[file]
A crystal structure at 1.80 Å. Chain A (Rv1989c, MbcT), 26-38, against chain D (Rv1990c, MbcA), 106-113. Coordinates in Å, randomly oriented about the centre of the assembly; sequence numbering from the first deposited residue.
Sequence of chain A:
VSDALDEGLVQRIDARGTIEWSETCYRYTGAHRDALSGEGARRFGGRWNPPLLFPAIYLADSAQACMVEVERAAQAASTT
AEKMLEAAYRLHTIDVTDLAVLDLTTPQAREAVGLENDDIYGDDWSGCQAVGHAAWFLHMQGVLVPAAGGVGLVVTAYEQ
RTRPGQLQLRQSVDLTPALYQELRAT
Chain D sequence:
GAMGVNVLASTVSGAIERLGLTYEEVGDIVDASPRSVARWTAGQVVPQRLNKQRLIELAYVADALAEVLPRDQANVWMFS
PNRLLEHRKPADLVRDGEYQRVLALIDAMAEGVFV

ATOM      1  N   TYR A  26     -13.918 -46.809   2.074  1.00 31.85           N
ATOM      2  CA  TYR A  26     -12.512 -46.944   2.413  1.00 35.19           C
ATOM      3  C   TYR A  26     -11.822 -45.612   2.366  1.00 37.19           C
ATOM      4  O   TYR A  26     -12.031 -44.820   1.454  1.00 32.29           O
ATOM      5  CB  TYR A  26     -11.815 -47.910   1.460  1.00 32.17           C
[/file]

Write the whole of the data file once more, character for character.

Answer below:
A crystal structure at 1.80 Å. Chain A (Rv1989c, MbcT), 26-38, against chain D (Rv1990c, MbcA), 106-113. Coordinates in Å, randomly oriented about the centre of the assembly; sequence numbering from the first deposited residue.
Sequence of chain A:
VSDALDEGLVQRIDARGTIEWSETCYRYTGAHRDALSGEGARRFGGRWNPPLLFPAIYLADSAQACMVEVERAAQAASTT
AEKMLEAAYRLHTIDVTDLAVLDLTTPQAREAVGLENDDIYGDDWSGCQAVGHAAWFLHMQGVLVPAAGGVGLVVTAYEQ
RTRPGQLQLRQSVDLTPALYQELRAT
Chain D sequence:
GAMGVNVLASTVSGAIERLGLTYEEVGDIVDASPRSVARWTAGQVVPQRLNKQRLIELAYVADALAEVLPRDQANVWMFS
PNRLLEHRKPADLVRDGEYQRVLALIDAMAEGVFV

ATOM      1  N   TYR A  26     -13.918 -46.809   2.074  1.00 31.85           N
ATOM      2  CA  TYR A  26     -12.512 -46.944   2.413  1.00 35.19           C
ATOM      3  C   TYR A  26     -11.822 -45.612   2.366  1.00 37.19           C
ATOM      4  O   TYR A  26     -12.031 -44.820   1.454  1.00 32.29           O
ATOM      5  CB  TYR A  26     -11.815 -47.910   1.460  1.00 32.17           C